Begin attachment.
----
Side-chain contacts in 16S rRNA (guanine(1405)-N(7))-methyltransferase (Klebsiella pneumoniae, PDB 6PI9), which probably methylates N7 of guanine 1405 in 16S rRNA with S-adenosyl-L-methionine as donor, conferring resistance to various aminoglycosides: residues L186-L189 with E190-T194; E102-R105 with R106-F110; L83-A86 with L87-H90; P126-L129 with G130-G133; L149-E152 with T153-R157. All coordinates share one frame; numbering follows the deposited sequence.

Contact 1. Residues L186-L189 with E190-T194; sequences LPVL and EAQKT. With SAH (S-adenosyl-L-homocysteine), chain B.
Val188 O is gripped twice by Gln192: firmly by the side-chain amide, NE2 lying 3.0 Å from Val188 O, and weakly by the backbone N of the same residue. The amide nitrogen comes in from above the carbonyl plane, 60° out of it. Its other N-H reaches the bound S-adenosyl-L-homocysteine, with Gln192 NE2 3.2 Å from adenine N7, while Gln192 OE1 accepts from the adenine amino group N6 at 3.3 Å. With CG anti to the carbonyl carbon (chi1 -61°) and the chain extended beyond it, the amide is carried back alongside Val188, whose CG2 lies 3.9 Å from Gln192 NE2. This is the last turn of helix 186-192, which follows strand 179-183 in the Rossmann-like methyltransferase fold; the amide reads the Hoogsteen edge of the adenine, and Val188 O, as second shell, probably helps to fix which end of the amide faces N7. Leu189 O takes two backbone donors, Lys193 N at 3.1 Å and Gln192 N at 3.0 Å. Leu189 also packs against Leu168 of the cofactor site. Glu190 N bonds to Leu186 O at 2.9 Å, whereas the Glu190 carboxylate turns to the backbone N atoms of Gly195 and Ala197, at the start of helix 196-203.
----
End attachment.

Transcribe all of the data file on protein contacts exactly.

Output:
Side-chain contacts in 16S rRNA (guanine(1405)-N(7))-methyltransferase (Klebsiella pneumoniae, PDB 6PI9), which probably methylates N7 of guanine 1405 in 16S rRNA with S-adenosyl-L-methionine as donor, conferring resistance to various aminoglycosides: residues L186-L189 with E190-T194; E102-R105 with R106-F110; L83-A86 with L87-H90; P126-L129 with G130-G133; L149-E152 with T153-R157. All coordinates share one frame; numbering follows the deposited sequence.

Contact 1. Residues L186-L189 with E190-T194; sequences LPVL and EAQKT. With SAH (S-adenosyl-L-homocysteine), chain B.
Val188 O is gripped twice by Gln192: firmly by the side-chain amide, NE2 lying 3.0 Å from Val188 O, and weakly by the backbone N of the same residue. The amide nitrogen comes in from above the carbonyl plane, 60° out of it. Its other N-H reaches the bound S-adenosyl-L-homocysteine, with Gln192 NE2 3.2 Å from adenine N7, while Gln192 OE1 accepts from the adenine amino group N6 at 3.3 Å. With CG anti to the carbonyl carbon (chi1 -61°) and the chain extended beyond it, the amide is carried back alongside Val188, whose CG2 lies 3.9 Å from Gln192 NE2. This is the last turn of helix 186-192, which follows strand 179-183 in the Rossmann-like methyltransferase fold; the amide reads the Hoogsteen edge of the adenine, and Val188 O, as second shell, probably helps to fix which end of the amide faces N7. Leu189 O takes two backbone donors, Lys193 N at 3.1 Å and Gln192 N at 3.0 Å. Leu189 also packs against Leu168 of the cofactor site. Glu190 N bonds to Leu186 O at 2.9 Å, whereas the Glu190 carboxylate turns to the backbone N atoms of Gly195 and Ala197, at the start of helix 196-203.